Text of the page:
United States International Trade Commision Rulings And Harmonized Tariff Schedule
faqs.org  Rulings By Number  Rulings By Category  Tariff Numbers
faqs.org > Rulings and Tariffs Home > Rulings By Number > 1993 HQ Rulings > HQ 0223198 - HQ 0223539 > HQ 0223371

Previous Ruling Next Ruling

HQ 223371

February 14, 1992

ENT-1-03-CO:R:C:E 223371 CB


District Director
U.S. Customs Service
300 S. Ferry Street
Terminal Island
San Pedro, CA 90731

RE: Application for further review of Protest No. 2704-91- 102516; 26 U.S.C. 4461; Harbor Maintenance Fee; 19 U.S.C. 1309(a); bonded jet fuel

Dear Sir:

The above-referenced protest was forwarded to this office for further review. We have considered the points raised and our decision follows.


This protest is against the assessment of the Harbor Maintenance Fee (HMF on an importation of jet fuel that was entered on June 5, 1990. The entry was liquidated on March 15, 1991 and the protest was filed on May 8, 1991. The jet fuel was entered into a Customs bonded warehouse. Most of that fuel was withdrawn from the warehouse for exportation as aircraft supplies.

It is protestant's contention that pursuant to 19 U.S.C. 1309(a) and 26 U.S.C. 4462(d)(1), jet aircraft fuel withdrawn from a bonded warehouse for use as aircraft supplies on an aircraft leaving the United States for a foreign country is not subject to the Harbor Maintenance Fee.


Whether bonded merchandise which is exported is subject to the Harbor Maintenance Fee?


The protest apparently is asserted under 19 U.S.C. 1514 (a)(5), questioning the legality of the respective liquidations of the entries. The protest appears to have been filed within the statutory 90-day period from liquidation.

Under 26 U.S.C. 4462(f), the administrative and enforcement provisions of the Customs laws apply to the HMF. The HMF is imposed on importations at the time of unloading in an applicable port under 26 U.S.C. 4461(c)(2)(A). The HMF does not apply to bonded commercial cargo entering the United States for transportation and direct exportation under 26 U.S.C. 4462(d). The provisions of 19 U.S.C. 1553 control transportation and exportation movements. Inasmuch as both protests involve jet fuel that was entered for warehouse under 19 U.S.C. 1557, rather than a movement through the United States under 19 U.S.C. 1553, the evidence does not support the claim that the exemption provided by 26 U.S.C. 4462(d) applies to the protest.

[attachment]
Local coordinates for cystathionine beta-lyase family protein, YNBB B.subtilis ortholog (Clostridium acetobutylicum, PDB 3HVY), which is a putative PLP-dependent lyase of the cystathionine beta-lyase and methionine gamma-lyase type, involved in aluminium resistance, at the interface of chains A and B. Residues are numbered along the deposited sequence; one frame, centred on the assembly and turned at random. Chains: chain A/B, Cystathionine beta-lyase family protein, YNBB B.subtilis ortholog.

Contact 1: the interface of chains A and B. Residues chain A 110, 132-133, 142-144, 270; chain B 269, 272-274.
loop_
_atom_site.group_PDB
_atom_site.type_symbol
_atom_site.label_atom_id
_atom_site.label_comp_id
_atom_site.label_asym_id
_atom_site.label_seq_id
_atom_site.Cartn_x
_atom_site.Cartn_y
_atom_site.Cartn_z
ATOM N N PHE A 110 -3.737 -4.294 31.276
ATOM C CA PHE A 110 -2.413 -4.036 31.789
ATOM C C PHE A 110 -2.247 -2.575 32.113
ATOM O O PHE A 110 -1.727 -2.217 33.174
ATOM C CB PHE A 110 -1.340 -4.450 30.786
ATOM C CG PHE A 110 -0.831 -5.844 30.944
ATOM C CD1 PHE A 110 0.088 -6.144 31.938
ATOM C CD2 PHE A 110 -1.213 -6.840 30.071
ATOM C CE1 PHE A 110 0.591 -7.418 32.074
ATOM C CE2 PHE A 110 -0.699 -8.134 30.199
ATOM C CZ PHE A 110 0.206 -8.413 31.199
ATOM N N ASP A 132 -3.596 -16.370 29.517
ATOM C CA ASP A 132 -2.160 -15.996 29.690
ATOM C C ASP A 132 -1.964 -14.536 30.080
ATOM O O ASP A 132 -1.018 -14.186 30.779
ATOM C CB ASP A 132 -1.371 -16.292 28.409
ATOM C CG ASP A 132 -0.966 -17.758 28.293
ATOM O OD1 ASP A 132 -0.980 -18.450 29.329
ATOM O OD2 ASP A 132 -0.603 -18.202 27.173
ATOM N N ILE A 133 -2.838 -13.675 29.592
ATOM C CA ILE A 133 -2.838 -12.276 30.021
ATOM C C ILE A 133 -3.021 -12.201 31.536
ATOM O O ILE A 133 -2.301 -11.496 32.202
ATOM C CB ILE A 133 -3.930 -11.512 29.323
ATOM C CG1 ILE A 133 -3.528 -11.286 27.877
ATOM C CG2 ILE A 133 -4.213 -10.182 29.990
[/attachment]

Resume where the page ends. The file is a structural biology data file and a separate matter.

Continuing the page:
The alternative claim is that the HMF is a duty or internal revenue tax on the jet fuel when the jet fuel is entered for warehouse. Under 19 U.S.C. 1309 merchandise in a Customs bonded warehouse may be withdrawn free of duty or internal revenue tax. Under General Note 1, Harmonized Tariff Schedule of the United States (HTSUS) (19 U.S.C. 1202) goods imported into the United States are made subject to duty under General Notes 3 and 4, HTSUS. The duty is imposed by reason of importation. 19 CFR 141.1(a). The HMF is imposed by reason of port use under 26 U.S.C. 4461(a), and in this situation, the HMF becomes due at the time of unloading from a vessel in an applicable port. The language in 26 U.S.C. 4462(f) making all administrative and enforcement provisions of the Customs laws and regulations applicable to the HMF as if the HMF were a Customs duty does not transform the HMF into a Customs duty. See also S. Rept. 99-126 (August 1, 1985) page 7, reprinted in U.S. Code Cong. & Ad. News at 6644 (1986). There it is stated that the tax and fees were imposed for the purpose of repayment of costs related to servicing of commerce and not for the purpose of raising revenue. In H. Rept. 99-228 (Jan. 8, 1986) page 3, reprinted in U.S. Code Cong. & Ad. News at 6707 (1986), the purpose of having the Customs Service administer the collection of the HMF was not to create any new substantive rights but rather for reason of administrative and judicial procedures. The stated reason for using the Customs Service was simply because the Customs Service was present at ports. H. Rept. 99-228 (Jan. 8, 1986) page 10, reprinted in U.S. Code Cong. & Ad. News at 6714-6715 (1986).